I have to overcome my mistrust of just about everyone I meet, but I have to know who is trustworthy and who is not. It is that problem of discernment that slows most survivors down.
How do I know whom I can trust? I start slowly in new relationships. I think about them. I scrutinize the other person's behavior. I have an email "friend." I met her through another email friend. Let's call my friend "Sue." There has been no opportunity to see Sue in action, but there have been a couple of telephone calls. I sent her my book as a way for her to get acquainted with me. I met Sue because a mutual friend died. She was much closer to our friend than I was and I hoped to help her through that loss.I learned soon that Sue did not enjoy the friendship and was actually bringing me down.
You, unlike "normals," can't just be friends with everybody who comes along. You have already learned not to believe everything someone tells you. You are a skeptic and will remain a skeptic. Use that skepticism to your advantage. Find ways to interact with others that allows you to see who they really are. How do they treat others? Who else is a friend to them? What do they seem to want from you? Do you have a friend who has proved to be trustworthy to you? Ask that person's opinion. An outside, objective opinion is a good thing to have. That's how Amy Dickinson and other "advice" columnists earn a living: by being impartial observers.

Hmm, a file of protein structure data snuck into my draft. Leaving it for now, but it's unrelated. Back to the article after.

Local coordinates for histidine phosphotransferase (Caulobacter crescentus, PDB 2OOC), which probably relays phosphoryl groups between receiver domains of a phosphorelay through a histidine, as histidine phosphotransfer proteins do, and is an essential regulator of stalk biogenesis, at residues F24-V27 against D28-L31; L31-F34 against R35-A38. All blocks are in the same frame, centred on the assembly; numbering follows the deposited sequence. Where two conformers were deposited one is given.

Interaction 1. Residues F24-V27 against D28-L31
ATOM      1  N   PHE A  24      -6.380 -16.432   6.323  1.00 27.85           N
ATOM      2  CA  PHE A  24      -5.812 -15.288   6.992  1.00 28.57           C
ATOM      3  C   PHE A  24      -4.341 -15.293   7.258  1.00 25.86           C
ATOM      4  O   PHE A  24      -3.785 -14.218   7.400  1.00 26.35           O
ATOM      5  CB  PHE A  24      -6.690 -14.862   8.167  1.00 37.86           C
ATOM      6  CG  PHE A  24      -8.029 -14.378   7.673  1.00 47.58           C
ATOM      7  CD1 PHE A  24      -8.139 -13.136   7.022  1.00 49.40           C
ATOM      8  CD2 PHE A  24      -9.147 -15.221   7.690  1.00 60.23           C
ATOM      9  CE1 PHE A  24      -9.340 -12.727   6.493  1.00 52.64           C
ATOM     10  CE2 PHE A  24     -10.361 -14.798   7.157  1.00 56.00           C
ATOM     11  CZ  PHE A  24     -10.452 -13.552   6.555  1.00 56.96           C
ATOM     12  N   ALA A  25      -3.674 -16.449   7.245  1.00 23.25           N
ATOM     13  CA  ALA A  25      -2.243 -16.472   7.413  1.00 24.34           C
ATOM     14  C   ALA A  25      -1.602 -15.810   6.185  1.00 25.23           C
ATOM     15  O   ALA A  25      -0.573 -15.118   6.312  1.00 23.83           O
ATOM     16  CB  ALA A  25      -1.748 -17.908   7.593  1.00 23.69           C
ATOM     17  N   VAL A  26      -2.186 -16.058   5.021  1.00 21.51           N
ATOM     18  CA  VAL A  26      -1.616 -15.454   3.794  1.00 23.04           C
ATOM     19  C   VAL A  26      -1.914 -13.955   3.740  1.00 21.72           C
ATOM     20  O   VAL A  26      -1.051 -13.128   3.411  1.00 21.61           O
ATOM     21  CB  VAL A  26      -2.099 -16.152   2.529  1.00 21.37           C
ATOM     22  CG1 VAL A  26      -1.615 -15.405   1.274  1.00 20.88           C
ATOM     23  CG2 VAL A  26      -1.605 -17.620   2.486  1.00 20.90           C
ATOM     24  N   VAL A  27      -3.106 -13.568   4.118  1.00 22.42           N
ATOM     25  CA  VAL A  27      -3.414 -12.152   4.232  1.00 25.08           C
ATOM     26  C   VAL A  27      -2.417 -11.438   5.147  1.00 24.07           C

I think when the Christian scripture says "Judge not lest you be judged," that sentiment needs the usual grain of salt. Jesus asks you to use your brain. You don't get to decide who gets "saved" ultimately because that is God's call, not yours. You are allowed to think and to discern, from their treatment toward you, which people are good for you and which aren't.
Still feel guilty about passing that panhandler on the street? Give $5 to the homeless shelter. Still think you should be able to salvage somebody else's life? Pray for them. Do the good things you know will help, and remember that your discernment is the critical factor. Sure, give your sister $50 to pay a bill if you can afford it and if you know that your sister is a trustworthy person who has managed her problems pretty well most of the time. If this is the seventeenth time she's gotten down on her luck and wants you to bail her out, think again. She needs more help than you can give her.